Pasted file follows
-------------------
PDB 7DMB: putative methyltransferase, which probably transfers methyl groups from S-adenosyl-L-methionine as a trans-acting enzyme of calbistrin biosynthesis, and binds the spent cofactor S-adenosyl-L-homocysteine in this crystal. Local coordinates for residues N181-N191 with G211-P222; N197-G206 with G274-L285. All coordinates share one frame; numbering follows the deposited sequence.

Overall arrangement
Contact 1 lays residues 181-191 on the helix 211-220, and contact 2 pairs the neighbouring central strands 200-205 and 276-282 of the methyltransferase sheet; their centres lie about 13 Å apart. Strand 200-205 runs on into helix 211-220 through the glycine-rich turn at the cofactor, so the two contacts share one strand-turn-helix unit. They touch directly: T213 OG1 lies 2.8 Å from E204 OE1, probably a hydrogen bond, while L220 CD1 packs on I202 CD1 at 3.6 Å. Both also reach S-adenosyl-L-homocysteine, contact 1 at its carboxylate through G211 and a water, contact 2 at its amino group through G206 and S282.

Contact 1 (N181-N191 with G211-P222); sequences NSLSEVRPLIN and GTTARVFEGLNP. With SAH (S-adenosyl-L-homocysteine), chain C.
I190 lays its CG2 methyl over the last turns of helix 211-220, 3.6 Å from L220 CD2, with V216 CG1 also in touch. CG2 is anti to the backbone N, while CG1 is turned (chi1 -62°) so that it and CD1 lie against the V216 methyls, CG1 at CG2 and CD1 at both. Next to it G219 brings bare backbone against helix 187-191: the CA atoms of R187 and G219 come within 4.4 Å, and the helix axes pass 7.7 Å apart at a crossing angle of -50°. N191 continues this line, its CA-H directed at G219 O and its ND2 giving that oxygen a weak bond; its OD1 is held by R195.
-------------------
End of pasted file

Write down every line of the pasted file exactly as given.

PDB 7DMB: putative methyltransferase, which probably transfers methyl groups from S-adenosyl-L-methionine as a trans-acting enzyme of calbistrin biosynthesis, and binds the spent cofactor S-adenosyl-L-homocysteine in this crystal. Local coordinates for residues N181-N191 with G211-P222; N197-G206 with G274-L285. All coordinates share one frame; numbering follows the deposited sequence.

Overall arrangement
Contact 1 lays residues 181-191 on the helix 211-220, and contact 2 pairs the neighbouring central strands 200-205 and 276-282 of the methyltransferase sheet; their centres lie about 13 Å apart. Strand 200-205 runs on into helix 211-220 through the glycine-rich turn at the cofactor, so the two contacts share one strand-turn-helix unit. They touch directly: T213 OG1 lies 2.8 Å from E204 OE1, probably a hydrogen bond, while L220 CD1 packs on I202 CD1 at 3.6 Å. Both also reach S-adenosyl-L-homocysteine, contact 1 at its carboxylate through G211 and a water, contact 2 at its amino group through G206 and S282.

Contact 1 (N181-N191 with G211-P222); sequences NSLSEVRPLIN and GTTARVFEGLNP. With SAH (S-adenosyl-L-homocysteine), chain C.
I190 lays its CG2 methyl over the last turns of helix 211-220, 3.6 Å from L220 CD2, with V216 CG1 also in touch. CG2 is anti to the backbone N, while CG1 is turned (chi1 -62°) so that it and CD1 lie against the V216 methyls, CG1 at CG2 and CD1 at both. Next to it G219 brings bare backbone against helix 187-191: the CA atoms of R187 and G219 come within 4.4 Å, and the helix axes pass 7.7 Å apart at a crossing angle of -50°. N191 continues this line, its CA-H directed at G219 O and its ND2 giving that oxygen a weak bond; its OD1 is held by R195.